After YouTuber Mika Salamanca arrest, authorities also urged to hold accountable her influencer friends

July 27, 2020 - 12:33 PM
This image shows 20-year-old YouTuber, Mika Salamanca. Screnenshot/

Days after YouTuber and singer Mika Salamanca was arrested for breaching quarantine rules, some residents of Hawaii are urging law enforcers to also hold accountable her local friends who allegedly took her out while she was supposed to be in quarantine.

Hawaii-based reporter Annalisa Burgos said that some of them include influencers Fynest China (@Fynestchina) and Khrysster (@ikhrysste).

Hawaii-based news outlet KITV4 last July 24 (July 25, Manila time) reported that Salamanca breached quarantine rules when she went outside with her friends after only four days of her arrival in Honolulu, Hawaii.

All travelers arriving in Honolulu city are required to undergo a 14-day self-quarantine in their place of residence or accommodation as part of the place’s preventive measures against the spread of COVID-19.

So far, the state only has 1,683 cases and 26 deaths.

Salamanca’s arrest came a day after she released a video claiming that the local authorities of Hawaii told her she is “not in trouble.”

In the almost three-minute-long video shared on her social media accounts, Salamanca apologized to her fans about going outside before the mandated 14-day self-isolation ended.

“Gusto ko pong mag-sorry sa lahat ng misunderstanding and sa lahat ng maling nakikita niyo po sa Internet. Inaamin ko po na nagkamali po ako nung time na dumating po ako dito sa Hawaii, agad po kaming lumabas,” she said.

The social media personality said she is aware of the quarantine protocols and repeatedly claimed that Hawaiian police were the ones who assured her that she is “not in trouble” and she is already allowed to leave her home after she tested negative for the virus.

“As far as I can remember na-settle na namin yun. May mga nagreport and nag complain about dun. So yung mga law enforcer pinuntahan nila ko sa bahay kung san ako nag ka-quarantine. Sila po mismo yung nagsabi sakin na ‘you’re not in trouble. If you’re negative, you can go out’ which is sa lahat po ng test na kinuha ko po, negative po ako,” Salamanca said.

However, such a statement was immediately countered by a Hawaiian official Attorney General Clare E. Connors and criticized it as false information in an interview with KITV4.

“None of my investigators would convey that information, as it is incorrect. The fact that Ms. Salamanca has so many followers makes her actions that much more dangerous and concerning.  The spread of misinformation can have very severe consequences during an emergency situation like we are in now,” Connors said.

Dan Dennison, Lead Public Information Officer also denied that local authorities of Hawaii allowed Salamanca to go out of quarantine after testing negative for COVID-19.

It started when a resident named Abby Medrano and her friends saw videos and photos of her eating out and dancing in a mall just days after she arrived in Hawaii.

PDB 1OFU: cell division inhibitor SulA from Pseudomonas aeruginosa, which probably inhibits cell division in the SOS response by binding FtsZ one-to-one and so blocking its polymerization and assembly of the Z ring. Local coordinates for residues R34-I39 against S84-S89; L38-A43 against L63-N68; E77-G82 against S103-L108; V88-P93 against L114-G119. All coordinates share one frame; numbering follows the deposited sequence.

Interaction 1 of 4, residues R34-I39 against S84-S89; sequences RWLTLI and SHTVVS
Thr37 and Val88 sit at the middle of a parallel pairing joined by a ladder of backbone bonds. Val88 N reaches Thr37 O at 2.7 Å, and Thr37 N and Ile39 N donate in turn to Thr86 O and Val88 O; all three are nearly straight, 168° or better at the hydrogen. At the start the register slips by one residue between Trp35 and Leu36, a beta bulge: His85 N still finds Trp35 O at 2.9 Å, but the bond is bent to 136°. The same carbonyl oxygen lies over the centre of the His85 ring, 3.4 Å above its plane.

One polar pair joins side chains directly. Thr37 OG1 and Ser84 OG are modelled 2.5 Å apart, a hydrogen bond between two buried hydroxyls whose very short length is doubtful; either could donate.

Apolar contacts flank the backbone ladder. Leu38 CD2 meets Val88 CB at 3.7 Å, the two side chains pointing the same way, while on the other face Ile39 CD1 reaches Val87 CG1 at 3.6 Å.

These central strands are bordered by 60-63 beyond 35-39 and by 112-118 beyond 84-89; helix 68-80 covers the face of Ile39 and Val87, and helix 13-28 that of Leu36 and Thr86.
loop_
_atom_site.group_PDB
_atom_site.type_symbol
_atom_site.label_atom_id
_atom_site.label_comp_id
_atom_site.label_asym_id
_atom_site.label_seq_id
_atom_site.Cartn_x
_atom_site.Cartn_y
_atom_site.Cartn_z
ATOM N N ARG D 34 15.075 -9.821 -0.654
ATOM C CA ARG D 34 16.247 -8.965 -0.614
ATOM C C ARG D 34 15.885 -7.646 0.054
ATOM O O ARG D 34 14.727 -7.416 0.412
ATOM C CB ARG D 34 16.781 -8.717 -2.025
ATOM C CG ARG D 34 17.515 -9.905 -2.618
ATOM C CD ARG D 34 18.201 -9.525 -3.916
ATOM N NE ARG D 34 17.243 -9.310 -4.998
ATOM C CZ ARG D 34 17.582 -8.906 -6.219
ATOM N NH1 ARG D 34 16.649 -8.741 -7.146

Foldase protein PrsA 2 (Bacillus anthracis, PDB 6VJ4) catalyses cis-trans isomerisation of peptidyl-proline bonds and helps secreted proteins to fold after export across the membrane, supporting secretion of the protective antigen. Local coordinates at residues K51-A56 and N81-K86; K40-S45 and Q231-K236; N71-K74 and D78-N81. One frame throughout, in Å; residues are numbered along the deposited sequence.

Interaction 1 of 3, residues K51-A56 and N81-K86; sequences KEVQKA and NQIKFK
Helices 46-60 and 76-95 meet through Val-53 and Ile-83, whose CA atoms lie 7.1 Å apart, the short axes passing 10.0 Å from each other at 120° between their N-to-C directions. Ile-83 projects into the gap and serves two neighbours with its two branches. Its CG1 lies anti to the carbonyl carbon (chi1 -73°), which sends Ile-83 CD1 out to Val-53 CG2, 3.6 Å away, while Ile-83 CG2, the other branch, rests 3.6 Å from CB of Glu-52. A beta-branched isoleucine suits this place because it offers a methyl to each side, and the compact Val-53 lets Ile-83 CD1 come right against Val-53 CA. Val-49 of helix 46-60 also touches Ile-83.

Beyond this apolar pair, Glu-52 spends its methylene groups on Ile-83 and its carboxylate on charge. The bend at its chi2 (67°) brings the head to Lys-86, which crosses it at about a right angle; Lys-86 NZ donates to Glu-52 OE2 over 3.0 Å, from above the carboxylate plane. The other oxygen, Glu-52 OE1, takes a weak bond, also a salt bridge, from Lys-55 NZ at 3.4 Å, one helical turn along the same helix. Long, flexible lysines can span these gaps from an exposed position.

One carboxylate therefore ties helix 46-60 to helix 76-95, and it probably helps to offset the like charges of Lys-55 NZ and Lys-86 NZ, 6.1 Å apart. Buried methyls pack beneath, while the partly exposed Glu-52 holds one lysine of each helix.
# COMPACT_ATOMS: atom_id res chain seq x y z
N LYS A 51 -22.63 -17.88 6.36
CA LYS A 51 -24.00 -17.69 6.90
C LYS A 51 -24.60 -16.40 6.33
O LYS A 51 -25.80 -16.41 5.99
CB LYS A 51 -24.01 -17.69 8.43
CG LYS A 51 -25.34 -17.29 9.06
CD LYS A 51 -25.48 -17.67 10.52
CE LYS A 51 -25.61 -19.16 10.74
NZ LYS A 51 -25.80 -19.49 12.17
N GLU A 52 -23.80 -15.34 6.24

Based on another KITV4 report, authorities did go to Salamanca’s house around July 9 or 10. A spokesman from the Honolulu police department stated that as the general practice, they issue warnings first to suspected quarantine violators.

On July 21, Medrano took to Twitter to share copies of Salamanca’s posts as proofs, which immediately circulated on the platform and prompted the latter to address the issue.

Last Friday, Special Agents from the Attorney General’s office took her into custody over quarantine violations.

Her relatives reportedly posted a hefty bail of $2,000 (P98,800) on Salamanca’s behalf.

In her video, Salamanca also claimed that the authorities asked her to give out their number to the people who wants to verify the details of her case.
Burgos personally called the hotline and learned that the guidelines goes to the state hotline for visitors under quarantine managed by the Hawaii Tawaii Tourism Authority and not the police or law enforcement.

“The employee who answered said they would not tell people to give out the number for this purpose and they are not allowed to give out personal information about quarantine cases. He asks people not to call the number because it is a burden on the state’s limited resources,” Burgos said.

“So while Mika may have had good intentions, giving out that number doesn’t help her case and actually takes time away from the workers who have to monitor hundreds of visitors and returning residents in quarantine in Hawaii,” she added.

Filipinos online then criticized Salamanca for apparently lying to the authorities and to the fans about her quarantine violations.

Meanwhile, prior to the social media personality’s arrest, online users and residents have also been calling out Salamanca’s friends who are purportedly enabling her to go out even when she was supposed to be in quarantine.
Some online users personally messaged TikTok star, Fynest China, who was spotted being out with Salamanca.
Fynest China, in his supposed response, however, claimed that Salamanca was already done with her mandatory quarantine.

As of writing, Fynest China and Khrysster have yet to respond on calls to also hold them accountable for Salamanca’s breach of quarantine protocols.